Those of us who think government is central to establishing community and serving others have been enablers in this debate. We have not insisted that the political religious right, and those who oppose raising the debt ceiling, explain why the current deficit is so high. We have not pressed for a public discussion of how the economy performed under the tax cuts and financial deregulation starting in 2000. How can the views of Ayn Rand be reconciled with Jesus’ concern for the poor?

There is no Christian answer to complicated matters of public policy, but there are spiritual values that should inform how we think about such questions. They are expressed as ideology and pursued through politics and the media. But they have an underlying spiritual basis that is as profound and explicit as it was at any time in our national history.


Sarah Posner, “The Perry vs. Bachmann Primary at Liberty University,” Religion Dispatches, July 11, 2011.

The Rev. Alexander E. Sharp is the founding executive director of Protestants for the Common Good, a faith-based education and advocacy organization in Illinois. He received his M.Div. from the University of Chicago Divinity School and has a Masters of Public Affairs from Princeton University.

This essay is reprinted with permission of Sightings from the Martin Marty Center at the University of Chicago Divinity School.

Share Your Reflection



I just finished reading The Evolution of Faith by Philip Gulley.  He has a very relevant quote on page 195:
".... It is therefore incumbent upon us to create heaven on earth for those who have known only hell.  This was the heart of the prayer Jesus taught his followers, to work for God's kingdom on earth."  It seems to me this fits into how we approach our political life as well as spiritual.  If that is our job (to create heaven on earth, how can we cut the supports to help the poorest among us?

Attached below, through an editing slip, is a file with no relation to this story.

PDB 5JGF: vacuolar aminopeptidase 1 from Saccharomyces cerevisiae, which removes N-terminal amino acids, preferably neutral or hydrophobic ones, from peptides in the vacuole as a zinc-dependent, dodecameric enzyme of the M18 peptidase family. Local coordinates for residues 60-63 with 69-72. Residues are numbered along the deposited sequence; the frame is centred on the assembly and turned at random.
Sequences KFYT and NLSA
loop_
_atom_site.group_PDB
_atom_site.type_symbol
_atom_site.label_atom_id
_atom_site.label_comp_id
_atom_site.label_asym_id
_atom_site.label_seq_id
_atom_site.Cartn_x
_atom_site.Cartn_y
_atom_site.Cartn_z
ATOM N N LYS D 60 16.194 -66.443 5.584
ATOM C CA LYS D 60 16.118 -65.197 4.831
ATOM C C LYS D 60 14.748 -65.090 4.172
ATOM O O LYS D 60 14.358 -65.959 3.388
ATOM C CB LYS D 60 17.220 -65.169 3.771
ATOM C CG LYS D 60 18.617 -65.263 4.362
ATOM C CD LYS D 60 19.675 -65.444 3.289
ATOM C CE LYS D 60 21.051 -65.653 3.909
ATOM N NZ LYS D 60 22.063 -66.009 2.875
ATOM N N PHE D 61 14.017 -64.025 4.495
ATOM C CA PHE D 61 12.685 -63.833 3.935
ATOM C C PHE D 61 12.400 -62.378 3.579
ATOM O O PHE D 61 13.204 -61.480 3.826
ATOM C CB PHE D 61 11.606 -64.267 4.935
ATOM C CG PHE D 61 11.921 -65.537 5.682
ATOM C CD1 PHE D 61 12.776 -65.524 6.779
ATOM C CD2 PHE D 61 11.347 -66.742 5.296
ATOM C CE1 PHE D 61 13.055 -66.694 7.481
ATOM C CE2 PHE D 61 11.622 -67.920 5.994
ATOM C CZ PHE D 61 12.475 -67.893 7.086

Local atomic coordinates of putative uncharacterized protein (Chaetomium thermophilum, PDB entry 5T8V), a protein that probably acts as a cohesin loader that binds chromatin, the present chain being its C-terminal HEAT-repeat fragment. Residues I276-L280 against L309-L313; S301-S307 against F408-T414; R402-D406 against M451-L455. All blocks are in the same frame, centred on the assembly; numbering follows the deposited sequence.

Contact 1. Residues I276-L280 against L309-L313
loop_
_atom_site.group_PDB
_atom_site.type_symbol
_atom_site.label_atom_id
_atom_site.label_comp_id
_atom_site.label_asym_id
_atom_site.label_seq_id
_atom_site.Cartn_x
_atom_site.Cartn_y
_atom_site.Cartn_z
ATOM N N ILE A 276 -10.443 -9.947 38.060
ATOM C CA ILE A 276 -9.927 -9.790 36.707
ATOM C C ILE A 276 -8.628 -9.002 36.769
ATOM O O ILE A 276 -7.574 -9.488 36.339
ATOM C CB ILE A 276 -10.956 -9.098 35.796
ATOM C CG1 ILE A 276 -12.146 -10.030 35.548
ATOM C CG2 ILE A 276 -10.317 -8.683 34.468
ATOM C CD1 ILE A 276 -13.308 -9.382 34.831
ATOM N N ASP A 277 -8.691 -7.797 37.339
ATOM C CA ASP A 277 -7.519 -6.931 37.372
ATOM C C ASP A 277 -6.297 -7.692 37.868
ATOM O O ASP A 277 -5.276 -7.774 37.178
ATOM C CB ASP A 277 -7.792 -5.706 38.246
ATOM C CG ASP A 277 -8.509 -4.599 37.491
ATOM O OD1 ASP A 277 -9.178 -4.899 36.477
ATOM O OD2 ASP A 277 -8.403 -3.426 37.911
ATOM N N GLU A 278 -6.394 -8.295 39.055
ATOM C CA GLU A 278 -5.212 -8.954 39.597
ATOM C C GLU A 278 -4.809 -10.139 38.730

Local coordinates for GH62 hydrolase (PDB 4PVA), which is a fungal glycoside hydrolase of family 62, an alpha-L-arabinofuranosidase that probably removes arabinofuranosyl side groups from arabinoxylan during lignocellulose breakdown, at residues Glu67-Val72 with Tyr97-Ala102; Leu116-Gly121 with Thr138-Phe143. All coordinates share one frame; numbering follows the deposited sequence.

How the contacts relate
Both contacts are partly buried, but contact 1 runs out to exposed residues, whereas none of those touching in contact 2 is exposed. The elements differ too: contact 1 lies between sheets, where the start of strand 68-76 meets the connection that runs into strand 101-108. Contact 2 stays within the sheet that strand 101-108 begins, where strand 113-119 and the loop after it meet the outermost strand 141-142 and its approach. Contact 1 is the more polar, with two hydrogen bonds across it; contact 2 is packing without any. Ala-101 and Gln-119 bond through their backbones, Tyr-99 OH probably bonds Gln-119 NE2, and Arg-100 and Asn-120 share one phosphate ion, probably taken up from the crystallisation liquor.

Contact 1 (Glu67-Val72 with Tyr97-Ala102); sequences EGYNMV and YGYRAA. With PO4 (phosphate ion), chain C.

The problem here is caused by trying to give meaning to life, or what I call "trying to fill the void", with a blend of two ways, with money and all the stuff it can buy, and with religion, in this case, Christianity. None of the eight ways we can try to fill the void can but we not only all try to some extent, some try to fill the void by attempting to justify the effort. The results we can see, are absurd. The solution which sadly is not the mission of this covert Christian blog is to persuade humanity to discard the ways we try to fill the void so that we are free to live the ideal reaction to it. http://www.thelastwhy.ca/poem/

I'm not a Republican, but I wonder...if Michele Bachmann is an Ayn Rand fan, is one who extols the "Virtue of Selfishness", why she mothered 23 foster children. Obviously, she sees a different way to healthy, whole living that is more about opening one's heart and home to those in need and less about issuing government checks.

"Those who are for smaller government rarely express concern for people in need..." Rev Sharp, you can't be serious...

PS Dear Being Blog, I thought On Being was endeavoring to create civil discourse,
bridge gaps, create dialogue. This post is divisive, misleading and
polarizing...even demonizing a large segment of Americans.

The concept that caring for "the needy" is better left to religious organizations than to government is at least prima facie valid. It has the advantage that much more of the charity is delivered face to face by those who know. That advantage is lost in the anonymity of urban living and the magnitude of the function overwhelms religious institutions. The argument can be made that particularly Protestant churches lost much of their raison d'etre when charity was taken over by government.
We see now that when government in Gaza lost its capacity to meet the needs of the people, Hamas took over.
It is up to us to make the Being Blog a dialectic. Civic dialogue should not only tolerate disagreement but  build on it to come up with the next better idea and concept.

Dear Jodi:
What is wrong with 'divisive'? If someone voices an opinion that differs from mine, I cherish it. I would not wish to drown the other in the bathtub. I don't see what makes it polarizing. Unless, to criticize one Christian stance from another Christian point of view breaks Christian unity beyond repair. As to the issues, we should never forget that we do elect our government and hold it accountable. If government checks go into the hands of the needy--so be it. If not: how can we stop that? I disagree, as you do, with the statement that those who want to keep government small are not compassionate. Unfortunately Ayn Rand has created this image. She wanted her views to be incompatible with Christian love. On the other hand, if charity and charitable work is left to individuals and to churches, who is controlling them?